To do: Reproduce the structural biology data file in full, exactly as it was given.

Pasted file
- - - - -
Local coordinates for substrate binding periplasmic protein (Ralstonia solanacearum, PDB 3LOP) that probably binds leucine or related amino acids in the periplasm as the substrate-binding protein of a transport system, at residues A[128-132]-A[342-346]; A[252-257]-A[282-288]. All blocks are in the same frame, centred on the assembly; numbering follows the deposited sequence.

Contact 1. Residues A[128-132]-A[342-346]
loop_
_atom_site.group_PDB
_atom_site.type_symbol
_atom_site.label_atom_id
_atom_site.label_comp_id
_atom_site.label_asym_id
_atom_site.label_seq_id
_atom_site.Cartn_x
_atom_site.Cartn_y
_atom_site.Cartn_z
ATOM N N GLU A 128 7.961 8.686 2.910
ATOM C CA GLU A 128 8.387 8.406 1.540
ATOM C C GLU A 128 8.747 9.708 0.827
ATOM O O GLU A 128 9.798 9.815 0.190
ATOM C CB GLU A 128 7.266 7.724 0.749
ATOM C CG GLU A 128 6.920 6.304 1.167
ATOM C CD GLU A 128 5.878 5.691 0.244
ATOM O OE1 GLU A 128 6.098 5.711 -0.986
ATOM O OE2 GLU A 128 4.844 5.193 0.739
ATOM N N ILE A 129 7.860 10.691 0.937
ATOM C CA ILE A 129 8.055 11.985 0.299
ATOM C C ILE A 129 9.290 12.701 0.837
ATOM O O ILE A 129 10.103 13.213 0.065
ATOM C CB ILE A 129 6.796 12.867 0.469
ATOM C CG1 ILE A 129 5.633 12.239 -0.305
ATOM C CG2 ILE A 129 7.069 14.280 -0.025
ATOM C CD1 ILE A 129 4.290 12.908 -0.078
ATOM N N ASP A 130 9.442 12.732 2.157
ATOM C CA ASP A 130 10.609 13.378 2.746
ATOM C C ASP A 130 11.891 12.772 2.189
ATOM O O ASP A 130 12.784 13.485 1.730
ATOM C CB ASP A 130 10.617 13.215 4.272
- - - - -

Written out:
Local coordinates for substrate binding periplasmic protein (Ralstonia solanacearum, PDB 3LOP) that probably binds leucine or related amino acids in the periplasm as the substrate-binding protein of a transport system, at residues A[128-132]-A[342-346]; A[252-257]-A[282-288]. All blocks are in the same frame, centred on the assembly; numbering follows the deposited sequence.

Contact 1. Residues A[128-132]-A[342-346]
loop_
_atom_site.group_PDB
_atom_site.type_symbol
_atom_site.label_atom_id
_atom_site.label_comp_id
_atom_site.label_asym_id
_atom_site.label_seq_id
_atom_site.Cartn_x
_atom_site.Cartn_y
_atom_site.Cartn_z
ATOM N N GLU A 128 7.961 8.686 2.910
ATOM C CA GLU A 128 8.387 8.406 1.540
ATOM C C GLU A 128 8.747 9.708 0.827
ATOM O O GLU A 128 9.798 9.815 0.190
ATOM C CB GLU A 128 7.266 7.724 0.749
ATOM C CG GLU A 128 6.920 6.304 1.167
ATOM C CD GLU A 128 5.878 5.691 0.244
ATOM O OE1 GLU A 128 6.098 5.711 -0.986
ATOM O OE2 GLU A 128 4.844 5.193 0.739
ATOM N N ILE A 129 7.860 10.691 0.937
ATOM C CA ILE A 129 8.055 11.985 0.299
ATOM C C ILE A 129 9.290 12.701 0.837
ATOM O O ILE A 129 10.103 13.213 0.065
ATOM C CB ILE A 129 6.796 12.867 0.469
ATOM C CG1 ILE A 129 5.633 12.239 -0.305
ATOM C CG2 ILE A 129 7.069 14.280 -0.025
ATOM C CD1 ILE A 129 4.290 12.908 -0.078
ATOM N N ASP A 130 9.442 12.732 2.157
ATOM C CA ASP A 130 10.609 13.378 2.746
ATOM C C ASP A 130 11.891 12.772 2.189
ATOM O O ASP A 130 12.784 13.485 1.730
ATOM C CB ASP A 130 10.617 13.215 4.272